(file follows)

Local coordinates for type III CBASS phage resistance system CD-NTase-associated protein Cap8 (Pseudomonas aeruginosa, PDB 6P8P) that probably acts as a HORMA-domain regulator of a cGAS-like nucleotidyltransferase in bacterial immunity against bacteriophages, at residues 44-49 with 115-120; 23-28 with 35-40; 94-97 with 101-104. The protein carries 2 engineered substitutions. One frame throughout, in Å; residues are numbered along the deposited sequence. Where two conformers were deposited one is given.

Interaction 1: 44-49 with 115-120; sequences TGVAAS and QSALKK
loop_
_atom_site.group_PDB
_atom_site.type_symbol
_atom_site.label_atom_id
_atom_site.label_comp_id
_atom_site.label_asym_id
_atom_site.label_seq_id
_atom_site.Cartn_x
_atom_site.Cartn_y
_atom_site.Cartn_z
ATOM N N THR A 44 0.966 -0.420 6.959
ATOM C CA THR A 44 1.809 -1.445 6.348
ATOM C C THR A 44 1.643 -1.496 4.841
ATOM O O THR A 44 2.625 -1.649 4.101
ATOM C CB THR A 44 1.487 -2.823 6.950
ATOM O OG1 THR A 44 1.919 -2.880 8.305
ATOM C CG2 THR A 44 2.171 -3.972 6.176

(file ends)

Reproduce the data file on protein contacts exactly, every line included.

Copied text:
Local coordinates for type III CBASS phage resistance system CD-NTase-associated protein Cap8 (Pseudomonas aeruginosa, PDB 6P8P) that probably acts as a HORMA-domain regulator of a cGAS-like nucleotidyltransferase in bacterial immunity against bacteriophages, at residues 44-49 with 115-120; 23-28 with 35-40; 94-97 with 101-104. The protein carries 2 engineered substitutions. One frame throughout, in Å; residues are numbered along the deposited sequence. Where two conformers were deposited one is given.

Interaction 1: 44-49 with 115-120; sequences TGVAAS and QSALKK
loop_
_atom_site.group_PDB
_atom_site.type_symbol
_atom_site.label_atom_id
_atom_site.label_comp_id
_atom_site.label_asym_id
_atom_site.label_seq_id
_atom_site.Cartn_x
_atom_site.Cartn_y
_atom_site.Cartn_z
ATOM N N THR A 44 0.966 -0.420 6.959
ATOM C CA THR A 44 1.809 -1.445 6.348
ATOM C C THR A 44 1.643 -1.496 4.841
ATOM O O THR A 44 2.625 -1.649 4.101
ATOM C CB THR A 44 1.487 -2.823 6.950
ATOM O OG1 THR A 44 1.919 -2.880 8.305
ATOM C CG2 THR A 44 2.171 -3.972 6.176